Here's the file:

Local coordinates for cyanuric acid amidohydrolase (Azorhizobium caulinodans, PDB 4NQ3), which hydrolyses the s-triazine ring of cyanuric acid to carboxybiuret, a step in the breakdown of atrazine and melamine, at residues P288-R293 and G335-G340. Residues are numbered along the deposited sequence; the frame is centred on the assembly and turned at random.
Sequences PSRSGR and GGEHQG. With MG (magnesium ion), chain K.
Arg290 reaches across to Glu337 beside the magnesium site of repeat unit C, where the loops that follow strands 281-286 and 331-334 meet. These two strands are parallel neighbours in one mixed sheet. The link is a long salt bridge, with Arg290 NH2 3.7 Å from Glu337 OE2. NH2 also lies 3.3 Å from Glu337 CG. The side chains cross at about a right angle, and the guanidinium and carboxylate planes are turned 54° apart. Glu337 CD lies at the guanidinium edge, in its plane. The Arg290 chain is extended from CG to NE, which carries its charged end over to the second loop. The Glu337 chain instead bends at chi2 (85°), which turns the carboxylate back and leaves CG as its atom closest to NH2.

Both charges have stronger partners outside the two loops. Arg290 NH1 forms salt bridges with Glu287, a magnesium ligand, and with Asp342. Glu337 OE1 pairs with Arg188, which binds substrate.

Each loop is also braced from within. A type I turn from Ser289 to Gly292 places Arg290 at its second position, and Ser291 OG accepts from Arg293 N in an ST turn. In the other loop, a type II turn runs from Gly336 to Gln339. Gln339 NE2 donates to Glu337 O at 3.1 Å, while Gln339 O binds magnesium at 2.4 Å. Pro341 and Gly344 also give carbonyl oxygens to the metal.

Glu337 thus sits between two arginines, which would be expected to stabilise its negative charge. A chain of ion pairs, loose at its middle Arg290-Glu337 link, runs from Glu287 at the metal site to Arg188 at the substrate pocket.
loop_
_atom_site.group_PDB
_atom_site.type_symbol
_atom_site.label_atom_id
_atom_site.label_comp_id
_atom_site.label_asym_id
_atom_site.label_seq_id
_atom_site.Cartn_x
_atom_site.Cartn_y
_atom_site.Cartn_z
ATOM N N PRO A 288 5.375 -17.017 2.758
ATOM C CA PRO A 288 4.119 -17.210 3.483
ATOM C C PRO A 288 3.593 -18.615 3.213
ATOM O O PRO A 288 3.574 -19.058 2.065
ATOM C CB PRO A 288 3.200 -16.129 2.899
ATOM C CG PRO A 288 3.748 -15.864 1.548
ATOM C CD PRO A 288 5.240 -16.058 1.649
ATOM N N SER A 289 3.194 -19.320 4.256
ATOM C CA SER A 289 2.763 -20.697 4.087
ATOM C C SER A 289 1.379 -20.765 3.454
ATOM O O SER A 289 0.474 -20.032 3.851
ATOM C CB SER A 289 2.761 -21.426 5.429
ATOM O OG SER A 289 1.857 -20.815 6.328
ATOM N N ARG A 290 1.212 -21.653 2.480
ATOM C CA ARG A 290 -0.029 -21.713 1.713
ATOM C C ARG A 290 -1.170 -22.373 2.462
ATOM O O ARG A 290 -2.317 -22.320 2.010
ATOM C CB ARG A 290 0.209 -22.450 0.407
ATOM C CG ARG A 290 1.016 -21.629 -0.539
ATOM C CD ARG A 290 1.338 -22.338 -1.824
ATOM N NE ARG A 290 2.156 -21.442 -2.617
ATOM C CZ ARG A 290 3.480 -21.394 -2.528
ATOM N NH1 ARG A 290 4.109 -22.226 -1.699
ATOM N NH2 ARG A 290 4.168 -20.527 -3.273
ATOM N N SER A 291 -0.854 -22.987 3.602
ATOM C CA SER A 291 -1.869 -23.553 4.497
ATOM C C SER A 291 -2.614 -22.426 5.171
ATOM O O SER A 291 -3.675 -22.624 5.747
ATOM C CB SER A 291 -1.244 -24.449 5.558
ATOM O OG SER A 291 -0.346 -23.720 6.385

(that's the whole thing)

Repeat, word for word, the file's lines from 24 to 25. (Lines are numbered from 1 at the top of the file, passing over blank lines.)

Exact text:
ATOM N N SER A 289 3.194 -19.320 4.256
ATOM C CA SER A 289 2.763 -20.697 4.087